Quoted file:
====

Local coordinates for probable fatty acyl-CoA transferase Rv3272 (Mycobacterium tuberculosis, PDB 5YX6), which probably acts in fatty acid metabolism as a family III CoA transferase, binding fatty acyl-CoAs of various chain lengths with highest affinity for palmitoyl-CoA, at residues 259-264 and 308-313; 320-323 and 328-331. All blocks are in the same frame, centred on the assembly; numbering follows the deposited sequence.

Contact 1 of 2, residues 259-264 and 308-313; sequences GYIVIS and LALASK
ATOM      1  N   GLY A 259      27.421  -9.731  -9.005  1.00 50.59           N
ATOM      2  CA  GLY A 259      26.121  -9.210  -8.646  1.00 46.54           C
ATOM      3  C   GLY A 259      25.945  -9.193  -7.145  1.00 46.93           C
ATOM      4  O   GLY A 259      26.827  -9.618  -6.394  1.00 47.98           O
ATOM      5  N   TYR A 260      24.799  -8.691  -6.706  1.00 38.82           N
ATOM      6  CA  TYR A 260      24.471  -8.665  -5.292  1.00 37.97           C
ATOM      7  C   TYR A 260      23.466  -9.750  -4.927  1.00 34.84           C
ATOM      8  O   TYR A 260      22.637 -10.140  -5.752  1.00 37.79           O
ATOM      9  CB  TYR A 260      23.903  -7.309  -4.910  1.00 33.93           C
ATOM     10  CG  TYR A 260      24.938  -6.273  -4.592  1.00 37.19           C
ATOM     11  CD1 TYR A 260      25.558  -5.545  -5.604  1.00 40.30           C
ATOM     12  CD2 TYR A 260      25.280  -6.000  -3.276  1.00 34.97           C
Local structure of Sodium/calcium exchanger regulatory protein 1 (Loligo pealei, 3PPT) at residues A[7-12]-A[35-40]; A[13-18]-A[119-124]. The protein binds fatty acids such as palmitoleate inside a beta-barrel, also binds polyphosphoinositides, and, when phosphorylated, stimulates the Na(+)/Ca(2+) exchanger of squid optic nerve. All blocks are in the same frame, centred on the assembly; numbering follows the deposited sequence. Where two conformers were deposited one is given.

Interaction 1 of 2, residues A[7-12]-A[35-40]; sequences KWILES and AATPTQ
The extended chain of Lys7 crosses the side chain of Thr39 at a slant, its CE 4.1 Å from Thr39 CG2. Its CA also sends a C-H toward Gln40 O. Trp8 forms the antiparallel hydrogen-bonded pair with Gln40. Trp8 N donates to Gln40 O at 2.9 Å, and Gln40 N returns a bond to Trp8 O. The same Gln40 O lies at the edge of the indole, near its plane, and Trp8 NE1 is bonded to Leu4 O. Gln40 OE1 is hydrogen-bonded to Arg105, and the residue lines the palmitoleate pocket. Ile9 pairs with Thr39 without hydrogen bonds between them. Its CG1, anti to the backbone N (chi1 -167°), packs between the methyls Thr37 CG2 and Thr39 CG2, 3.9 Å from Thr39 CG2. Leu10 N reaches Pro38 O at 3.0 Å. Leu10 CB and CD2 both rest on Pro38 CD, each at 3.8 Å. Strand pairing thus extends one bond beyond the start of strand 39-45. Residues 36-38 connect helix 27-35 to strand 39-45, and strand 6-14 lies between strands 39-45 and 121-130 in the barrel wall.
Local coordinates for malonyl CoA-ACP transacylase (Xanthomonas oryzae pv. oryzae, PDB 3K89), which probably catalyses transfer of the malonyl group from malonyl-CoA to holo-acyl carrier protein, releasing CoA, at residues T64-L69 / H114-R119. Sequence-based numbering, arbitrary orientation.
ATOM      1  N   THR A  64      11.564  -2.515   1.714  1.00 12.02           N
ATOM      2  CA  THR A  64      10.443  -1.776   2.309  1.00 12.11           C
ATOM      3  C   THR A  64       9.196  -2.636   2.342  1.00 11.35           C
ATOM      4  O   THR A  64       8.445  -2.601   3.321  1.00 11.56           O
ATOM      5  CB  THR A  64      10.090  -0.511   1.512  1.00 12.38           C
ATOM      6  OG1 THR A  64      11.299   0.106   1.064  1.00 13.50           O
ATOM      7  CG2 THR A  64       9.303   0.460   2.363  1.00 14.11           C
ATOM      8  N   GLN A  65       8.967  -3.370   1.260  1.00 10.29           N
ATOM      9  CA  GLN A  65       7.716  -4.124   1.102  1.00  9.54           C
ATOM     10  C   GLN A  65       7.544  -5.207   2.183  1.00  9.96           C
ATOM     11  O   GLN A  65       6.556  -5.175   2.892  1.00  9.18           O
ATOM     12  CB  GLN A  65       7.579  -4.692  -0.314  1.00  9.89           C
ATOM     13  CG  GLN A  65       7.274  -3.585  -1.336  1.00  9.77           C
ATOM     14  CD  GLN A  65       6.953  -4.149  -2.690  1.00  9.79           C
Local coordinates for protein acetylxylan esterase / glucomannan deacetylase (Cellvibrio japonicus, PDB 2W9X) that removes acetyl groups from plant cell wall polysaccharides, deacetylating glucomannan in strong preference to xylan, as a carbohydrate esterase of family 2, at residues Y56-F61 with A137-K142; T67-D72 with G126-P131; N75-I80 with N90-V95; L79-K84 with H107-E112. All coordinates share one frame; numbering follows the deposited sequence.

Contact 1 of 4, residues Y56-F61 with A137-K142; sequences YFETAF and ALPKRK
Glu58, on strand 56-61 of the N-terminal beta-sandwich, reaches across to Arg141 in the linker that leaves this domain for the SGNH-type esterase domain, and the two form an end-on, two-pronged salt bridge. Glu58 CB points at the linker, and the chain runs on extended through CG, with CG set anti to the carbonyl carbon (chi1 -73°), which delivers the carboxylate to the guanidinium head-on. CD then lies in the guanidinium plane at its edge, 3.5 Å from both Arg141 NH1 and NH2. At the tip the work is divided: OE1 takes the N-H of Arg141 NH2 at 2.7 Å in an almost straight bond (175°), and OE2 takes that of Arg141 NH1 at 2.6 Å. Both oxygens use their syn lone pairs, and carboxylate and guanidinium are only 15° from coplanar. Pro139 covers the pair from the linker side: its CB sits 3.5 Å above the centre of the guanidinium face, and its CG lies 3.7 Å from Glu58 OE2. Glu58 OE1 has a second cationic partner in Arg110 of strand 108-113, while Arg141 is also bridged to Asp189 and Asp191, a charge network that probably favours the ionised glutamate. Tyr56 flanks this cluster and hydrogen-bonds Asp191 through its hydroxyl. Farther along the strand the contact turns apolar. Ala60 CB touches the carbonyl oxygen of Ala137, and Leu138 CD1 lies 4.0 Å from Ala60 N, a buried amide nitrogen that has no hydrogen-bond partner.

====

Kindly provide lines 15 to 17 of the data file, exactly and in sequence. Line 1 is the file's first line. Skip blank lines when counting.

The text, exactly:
Local structure of Sodium/calcium exchanger regulatory protein 1 (Loligo pealei, 3PPT) at residues A[7-12]-A[35-40]; A[13-18]-A[119-124]. The protein binds fatty acids such as palmitoleate inside a beta-barrel, also binds polyphosphoinositides, and, when phosphorylated, stimulates the Na(+)/Ca(2+) exchanger of squid optic nerve. All blocks are in the same frame, centred on the assembly; numbering follows the deposited sequence. Where two conformers were deposited one is given.

Interaction 1 of 2, residues A[7-12]-A[35-40]; sequences KWILES and AATPTQ
The extended chain of Lys7 crosses the side chain of Thr39 at a slant, its CE 4.1 Å from Thr39 CG2. Its CA also sends a C-H toward Gln40 O. Trp8 forms the antiparallel hydrogen-bonded pair with Gln40. Trp8 N donates to Gln40 O at 2.9 Å, and Gln40 N returns a bond to Trp8 O. The same Gln40 O lies at the edge of the indole, near its plane, and Trp8 NE1 is bonded to Leu4 O. Gln40 OE1 is hydrogen-bonded to Arg105, and the residue lines the palmitoleate pocket. Ile9 pairs with Thr39 without hydrogen bonds between them. Its CG1, anti to the backbone N (chi1 -167°), packs between the methyls Thr37 CG2 and Thr39 CG2, 3.9 Å from Thr39 CG2. Leu10 N reaches Pro38 O at 3.0 Å. Leu10 CB and CD2 both rest on Pro38 CD, each at 3.8 Å. Strand pairing thus extends one bond beyond the start of strand 39-45. Residues 36-38 connect helix 27-35 to strand 39-45, and strand 6-14 lies between strands 39-45 and 121-130 in the barrel wall.